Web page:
Dr. Christopher Shaw, a neuroscientist that is an authority when it comes to designing models for Alzheimers, Parkinson, and ALS-parkinsonism dementia complex research, published a study in 2009 on the effects of the injectable aluminum ingredient found in vaccinations given to children. He found specifically that this injectable aluminum had not only negative behavioral effects and motor deficits, but upon dissection found that it also caused motor neuron death that could predispose our children to Alzheimers and Parkinson later in life. After publishing his study in the medical community, there was a resounding silence and no refutable evidence or conflicting studies were presented to the public in the two years following his publication. Since this additive in vaccines is given to our children you'd think that research showing the efficacy and safety of this chemical additive would be presented, but the truth is the research just isn't out there!
In numerous analyses of the Vaccine Adverse Event Reporting System (VAERS) by Drs. Mark & David Geier, they have found a causal link between thimerosal containing vaccines and increased rates of autism, mental retardation, speech and personality disorders, and even abnormal thought processes. In 2001 they published the first ever epidemiological study that associated thimerosal from early childhood vaccination with neurodevelopmental disorders, and they received a serious backlash from their findings. In fact, their research has been criticised by the Institute of Medicine, the American Academy of Pediatrics, his research has been retracted by Autoimmunity Reviews, and his findings are now being discredited by the Special Masters of the US Court of Federal Claims. Here is a list of their published studies with the National Library of Medicine, notice most if not all have to do with vaccination additives and associations with negative outcomes.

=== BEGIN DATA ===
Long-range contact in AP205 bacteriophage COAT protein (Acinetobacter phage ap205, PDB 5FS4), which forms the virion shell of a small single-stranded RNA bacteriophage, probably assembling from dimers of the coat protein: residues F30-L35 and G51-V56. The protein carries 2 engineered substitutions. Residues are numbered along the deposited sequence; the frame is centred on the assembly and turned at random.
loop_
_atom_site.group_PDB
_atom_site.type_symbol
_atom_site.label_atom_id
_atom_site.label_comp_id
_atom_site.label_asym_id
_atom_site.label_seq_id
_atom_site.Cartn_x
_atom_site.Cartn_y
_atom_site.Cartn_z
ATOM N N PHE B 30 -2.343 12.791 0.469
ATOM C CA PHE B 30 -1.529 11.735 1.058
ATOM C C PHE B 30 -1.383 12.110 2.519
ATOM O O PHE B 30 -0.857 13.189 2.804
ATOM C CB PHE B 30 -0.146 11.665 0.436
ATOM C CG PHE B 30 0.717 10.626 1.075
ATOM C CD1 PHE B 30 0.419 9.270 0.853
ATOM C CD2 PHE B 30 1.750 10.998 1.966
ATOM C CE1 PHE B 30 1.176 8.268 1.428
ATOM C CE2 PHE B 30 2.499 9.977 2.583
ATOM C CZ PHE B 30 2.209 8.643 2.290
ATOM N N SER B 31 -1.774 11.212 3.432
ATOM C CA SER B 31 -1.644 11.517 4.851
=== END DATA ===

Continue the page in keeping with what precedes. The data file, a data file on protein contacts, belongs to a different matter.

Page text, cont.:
In August of 2011, the CDC's literature review conclusions stated that the evidence was inadequate to favor or reject a causal relationship. However if you look at the actual adverse events reported in their study and their conclusions based on those events it does not add up! Even when there is a moderate to high epidemiological assessment of an adverse event they rule it as inadequate, support of vaccination, and only in two cases did they conclude that the adverse events reported favor rejection of the vaccine. Want to read that yourself?
So what can you do to decrease your child's risk?
1) Research the literature and publications available on the side effects of vaccination and the risk factors for your children.
3) Talk to friends and family members about their positive and negative experiences.
4) Make an informed decision on whether to vaccinate, use a alternative or delayed vaccination schedule, or not vaccinate at all.
5) If you decide not to vaccinate, make sure you fill out an exemption form that complies with your state law's requirements and submit it to your child's daycare or school.
6) Talk to your doctor or pediatrician about your choice. If you find they are not supportive of your decision or question your decision repeatedly, some parents may prefer to find a doctor that is more open minded or supportive of their choice to be an informed parent.